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Occupational exposures and squamous cell carcinoma of the oral cavity, pharynx, larynx, and oesophagus: a case-control study in Sweden.
  1. P Gustavsson,
  2. R Jakobsson,
  3. H Johansson,
  4. F Lewin,
  5. S Norell,
  6. L E Rutkvist
  1. Department of Occupational Health, Karolinska Hospital, Stockholm, Sweden.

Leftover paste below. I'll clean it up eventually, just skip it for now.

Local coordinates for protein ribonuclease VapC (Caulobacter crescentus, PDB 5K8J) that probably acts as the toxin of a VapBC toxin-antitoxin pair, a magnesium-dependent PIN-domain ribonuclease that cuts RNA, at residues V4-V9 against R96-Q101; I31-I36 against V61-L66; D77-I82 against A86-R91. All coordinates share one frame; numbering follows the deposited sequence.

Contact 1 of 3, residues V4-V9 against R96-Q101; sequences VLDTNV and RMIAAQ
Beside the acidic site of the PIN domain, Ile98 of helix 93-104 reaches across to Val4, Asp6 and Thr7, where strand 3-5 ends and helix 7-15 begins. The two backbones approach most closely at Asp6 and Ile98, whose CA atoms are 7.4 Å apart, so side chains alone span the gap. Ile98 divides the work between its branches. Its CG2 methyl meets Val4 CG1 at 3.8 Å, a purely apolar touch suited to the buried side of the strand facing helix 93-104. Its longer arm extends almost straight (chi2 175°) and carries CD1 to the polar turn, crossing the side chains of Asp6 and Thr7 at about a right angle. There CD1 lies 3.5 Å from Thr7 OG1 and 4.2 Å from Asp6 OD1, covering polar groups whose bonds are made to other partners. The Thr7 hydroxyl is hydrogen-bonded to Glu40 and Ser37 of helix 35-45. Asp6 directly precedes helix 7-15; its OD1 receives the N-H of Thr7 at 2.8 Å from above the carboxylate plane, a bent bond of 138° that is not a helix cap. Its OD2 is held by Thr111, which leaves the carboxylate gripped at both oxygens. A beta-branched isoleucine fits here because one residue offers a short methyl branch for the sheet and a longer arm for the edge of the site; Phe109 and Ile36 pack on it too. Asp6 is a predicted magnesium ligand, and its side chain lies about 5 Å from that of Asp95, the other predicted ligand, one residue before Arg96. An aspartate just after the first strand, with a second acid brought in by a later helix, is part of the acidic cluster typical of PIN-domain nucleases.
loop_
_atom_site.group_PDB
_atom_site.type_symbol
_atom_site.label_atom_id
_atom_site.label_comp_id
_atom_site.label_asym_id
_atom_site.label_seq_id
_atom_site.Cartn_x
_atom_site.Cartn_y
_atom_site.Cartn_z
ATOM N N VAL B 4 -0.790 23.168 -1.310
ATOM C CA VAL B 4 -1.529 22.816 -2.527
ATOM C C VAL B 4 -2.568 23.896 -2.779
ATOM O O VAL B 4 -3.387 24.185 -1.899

OBJECTIVES: This community based case-referent study was initiated to investigate aetiological factors for squamous cell carcinoma of the upper gastrointestinal tract. METHODS: The study was based on all Swedish men aged 40-79 living in two regions of Sweden during 1988-90. Within that base, efforts were made to identify all incident cases of squamous cell carcinoma of the oral cavity, oropharynx and hypopharynx, larynx, and oesophagus. Referents were selected as a stratified (age, region) random sample of the base. The response was 90% among cases and 85% among referents. There were 545 cases and 641 referents in the final study group. The study subjects were interviewed about several lifestyle factors and a life history of occupations and work tasks. The exposure to 17 specific agents were coded by an occupational hygienist. The relative risk (RR) of cancer was calculated by logistic regression, standardising for age, geographical region, and alcohol and tobacco consumption. RESULTS: Exposure to asbestos was associated with an increased risk of laryngeal cancer, and a dose-response relation was present. The RR was 1.8 (95% confidence interval (95% CI) 1.1 to 3.0) in the highest exposure group. More than eight years of exposure to welding fumes was associated with an increased risk of pharyngeal cancer (RR 2.3 (1.1 to 4.7)), and laryngeal cancer (RR 2.0 (1.0 to 3.7)). There were indications of a dose-response for duration of exposure. Associations were also found for high exposure to polycyclic aromatic hydrocarbons (PAHs) and oesophageal cancer, RR 1.9 (1.1 to 3.2). Exposure to wood dust was associated with a decreased risk of cancer at the studied sites. CONCLUSIONS: Some of the present findings confirm known or suspected associations--such as asbestos and laryngeal cancer. The study indicates that welding may cause an increased risk of pharyngeal as well as laryngeal cancer. The findings corroborate an association between exposure to PAHs and oesophageal cancer.

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